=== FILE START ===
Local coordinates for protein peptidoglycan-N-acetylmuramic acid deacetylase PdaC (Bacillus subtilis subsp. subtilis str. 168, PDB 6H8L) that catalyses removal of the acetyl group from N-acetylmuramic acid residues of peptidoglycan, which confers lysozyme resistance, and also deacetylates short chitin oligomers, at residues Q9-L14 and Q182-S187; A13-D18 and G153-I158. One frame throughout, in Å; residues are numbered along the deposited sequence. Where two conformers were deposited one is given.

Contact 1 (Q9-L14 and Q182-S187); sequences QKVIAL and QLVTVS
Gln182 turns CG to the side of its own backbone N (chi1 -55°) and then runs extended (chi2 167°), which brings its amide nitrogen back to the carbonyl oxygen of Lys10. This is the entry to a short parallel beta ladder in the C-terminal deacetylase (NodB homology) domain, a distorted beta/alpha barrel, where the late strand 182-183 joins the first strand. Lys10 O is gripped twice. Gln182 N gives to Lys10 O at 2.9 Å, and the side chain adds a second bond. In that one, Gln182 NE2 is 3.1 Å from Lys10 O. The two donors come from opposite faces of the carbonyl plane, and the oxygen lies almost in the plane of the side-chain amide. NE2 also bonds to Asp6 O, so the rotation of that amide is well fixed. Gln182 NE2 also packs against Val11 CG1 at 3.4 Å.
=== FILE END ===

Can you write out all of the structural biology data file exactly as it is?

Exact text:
Local coordinates for protein peptidoglycan-N-acetylmuramic acid deacetylase PdaC (Bacillus subtilis subsp. subtilis str. 168, PDB 6H8L) that catalyses removal of the acetyl group from N-acetylmuramic acid residues of peptidoglycan, which confers lysozyme resistance, and also deacetylates short chitin oligomers, at residues Q9-L14 and Q182-S187; A13-D18 and G153-I158. One frame throughout, in Å; residues are numbered along the deposited sequence. Where two conformers were deposited one is given.

Contact 1 (Q9-L14 and Q182-S187); sequences QKVIAL and QLVTVS
Gln182 turns CG to the side of its own backbone N (chi1 -55°) and then runs extended (chi2 167°), which brings its amide nitrogen back to the carbonyl oxygen of Lys10. This is the entry to a short parallel beta ladder in the C-terminal deacetylase (NodB homology) domain, a distorted beta/alpha barrel, where the late strand 182-183 joins the first strand. Lys10 O is gripped twice. Gln182 N gives to Lys10 O at 2.9 Å, and the side chain adds a second bond. In that one, Gln182 NE2 is 3.1 Å from Lys10 O. The two donors come from opposite faces of the carbonyl plane, and the oxygen lies almost in the plane of the side-chain amide. NE2 also bonds to Asp6 O, so the rotation of that amide is well fixed. Gln182 NE2 also packs against Val11 CG1 at 3.4 Å.